Today, an old magazine. The University of Houston's
College of Engineering presents this series about
the machines that make our civilization run, and
the people whose ingenuity created them.
I've been reading the 1836
volume of the British Saturday Magazine.
This venerable periodical was, and it still is, provided by the
Committee of General Literature and
Education. They, in turn, were sponsored by
the Society for Promoting Christian
That sort of aegis can easily put us off our feed
today. But this was a time when the Church of
England owned the British intellectual
establishment. In those days, only Anglican
clergymen could teach at Oxford or Cambridge
University. And the Society for Promoting Christian
Knowledge was pretty worldly in its outlook.
A typical edition of the Saturday Magazine
began with an account of some exotic place — maybe
Persia, India or China — maybe a byway in
Spain or France. It took great interest in Australia — in Aborigines and
culture. The British presence in Australia had
just taken root, and the British back home wanted
to know about their strange land down under.
But I'm most drawn to a monthly feature: The
Young Scientist. One series of these pieces is
all about the chemistry of a burning candle. No
author is named. But, from the style and content,
it could well be spinoff of Michael Faraday's
famous Lectures on the
subtleties of candle flames.
technical content of all the science writings, is
really quite good. One article is titled
Arithmetic. The first key-operated
calculating machines lay fifteen years in the
future, so it deals primarily with Greek and Roman
forms of the abacus. It treats the Chinese abacus
as a modern variation, and it goes on to tell how
certain eastern Asians wrote numbers on the joints
of their fingers to make their hands into a form of
The article tells how the Court of the
Exchequer got its name: The British financial
offices once used a large table set up with a
checker — or chess-board pattern on the top. It was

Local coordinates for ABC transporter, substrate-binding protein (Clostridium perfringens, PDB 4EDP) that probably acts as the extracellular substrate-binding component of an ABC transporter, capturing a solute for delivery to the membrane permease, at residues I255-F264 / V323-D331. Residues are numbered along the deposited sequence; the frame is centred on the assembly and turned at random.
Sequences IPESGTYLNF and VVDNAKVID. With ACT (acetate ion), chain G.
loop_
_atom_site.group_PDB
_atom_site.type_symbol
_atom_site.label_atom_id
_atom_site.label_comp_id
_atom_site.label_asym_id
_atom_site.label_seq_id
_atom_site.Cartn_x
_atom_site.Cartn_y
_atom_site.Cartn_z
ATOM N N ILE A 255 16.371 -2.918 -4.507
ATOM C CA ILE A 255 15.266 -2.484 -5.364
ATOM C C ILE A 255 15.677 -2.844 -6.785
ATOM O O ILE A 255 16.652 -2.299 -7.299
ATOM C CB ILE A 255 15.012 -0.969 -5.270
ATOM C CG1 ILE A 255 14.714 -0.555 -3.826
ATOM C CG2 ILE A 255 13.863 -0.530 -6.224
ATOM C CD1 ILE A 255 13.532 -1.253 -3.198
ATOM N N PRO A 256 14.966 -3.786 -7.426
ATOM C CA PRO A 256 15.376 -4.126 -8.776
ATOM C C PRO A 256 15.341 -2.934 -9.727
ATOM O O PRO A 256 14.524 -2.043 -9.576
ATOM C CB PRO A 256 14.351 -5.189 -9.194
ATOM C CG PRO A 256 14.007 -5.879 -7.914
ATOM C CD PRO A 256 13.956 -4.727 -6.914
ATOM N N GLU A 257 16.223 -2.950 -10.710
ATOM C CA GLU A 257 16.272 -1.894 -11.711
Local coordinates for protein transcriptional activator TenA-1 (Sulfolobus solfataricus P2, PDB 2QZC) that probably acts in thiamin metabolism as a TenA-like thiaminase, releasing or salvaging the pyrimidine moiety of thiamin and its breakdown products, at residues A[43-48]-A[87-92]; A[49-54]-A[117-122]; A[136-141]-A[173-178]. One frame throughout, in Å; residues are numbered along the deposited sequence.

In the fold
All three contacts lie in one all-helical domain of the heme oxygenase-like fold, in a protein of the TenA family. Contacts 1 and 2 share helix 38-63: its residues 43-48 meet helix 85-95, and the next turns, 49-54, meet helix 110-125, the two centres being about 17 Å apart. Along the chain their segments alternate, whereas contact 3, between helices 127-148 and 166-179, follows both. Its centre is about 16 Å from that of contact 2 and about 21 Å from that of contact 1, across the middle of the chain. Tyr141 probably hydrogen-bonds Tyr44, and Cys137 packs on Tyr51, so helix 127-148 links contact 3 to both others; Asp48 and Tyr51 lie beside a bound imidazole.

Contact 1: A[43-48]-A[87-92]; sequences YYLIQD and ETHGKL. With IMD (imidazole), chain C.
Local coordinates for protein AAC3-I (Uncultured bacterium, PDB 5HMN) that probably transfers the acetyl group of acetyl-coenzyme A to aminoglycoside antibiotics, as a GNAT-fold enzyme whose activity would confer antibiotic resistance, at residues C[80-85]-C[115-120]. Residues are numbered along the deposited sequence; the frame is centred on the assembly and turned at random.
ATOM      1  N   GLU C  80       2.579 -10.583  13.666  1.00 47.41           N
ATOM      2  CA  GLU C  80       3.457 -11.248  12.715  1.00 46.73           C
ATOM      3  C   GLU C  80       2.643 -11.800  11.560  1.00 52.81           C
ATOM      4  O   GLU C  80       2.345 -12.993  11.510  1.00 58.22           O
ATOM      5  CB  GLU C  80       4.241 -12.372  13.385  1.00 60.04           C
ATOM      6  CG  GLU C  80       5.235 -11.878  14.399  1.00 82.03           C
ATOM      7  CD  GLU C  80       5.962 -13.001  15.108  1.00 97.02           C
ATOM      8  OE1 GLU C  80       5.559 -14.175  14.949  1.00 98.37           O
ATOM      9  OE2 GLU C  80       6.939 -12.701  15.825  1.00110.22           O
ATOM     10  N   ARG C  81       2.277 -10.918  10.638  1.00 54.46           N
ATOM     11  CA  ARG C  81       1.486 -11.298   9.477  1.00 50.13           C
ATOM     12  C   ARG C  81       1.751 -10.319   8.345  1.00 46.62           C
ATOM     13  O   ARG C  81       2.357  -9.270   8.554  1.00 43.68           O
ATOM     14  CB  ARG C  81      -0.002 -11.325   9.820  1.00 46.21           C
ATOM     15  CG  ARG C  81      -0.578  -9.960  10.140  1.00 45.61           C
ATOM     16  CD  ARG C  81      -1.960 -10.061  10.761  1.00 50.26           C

called a saccaria and it functioned a lot
like a big abacus. The operator used small coins as
The magazine is also full of poetry. Wordsworth,
Southey, Coleridge, and Washington Irving are all
there. Most of the poems are Romantic paeans to
wild nature, but sometimes with an edge. These
lines by Wordsworth have an almost Ogden-Nashian
The umbrageous oak, with arms outspread,
Full oft when storms the welkin rend,
Draws lightning down upon the head
It promised to defend.
So the riches pour forth: tricks of geometry and
arithmetic, explanations of medicinal and toxic
features of purple Foxglove — anatomy, stories,
technology, and folkways.
If I were a bright twelve-year-old British kid in
that world without movies or radio, I can well
imagine hanging around the bookstall, waiting for
this week's installment to arrive — this week's
cornucopia of mind-stretching adventure.
I'm John Lienhard, at the University of Houston,
where we're interested in the way inventive minds
Saturday Magazine, Volume the Eighth,
January to June MDCCCXXXVI, London: John William
My thanks to Catherine Patterson, UH History
Department, for her counsel on this episode.
The website for the Society for Promoting Christian
As a sidebar, here is something very similar to the
Asian idea of finger counting: http://scienceblogs.com/goodmath/2006/10/no_abacus_handy_use_your_hands.php
The Engines of Our Ingenuity is
Copyright © 1988-2003 by John H.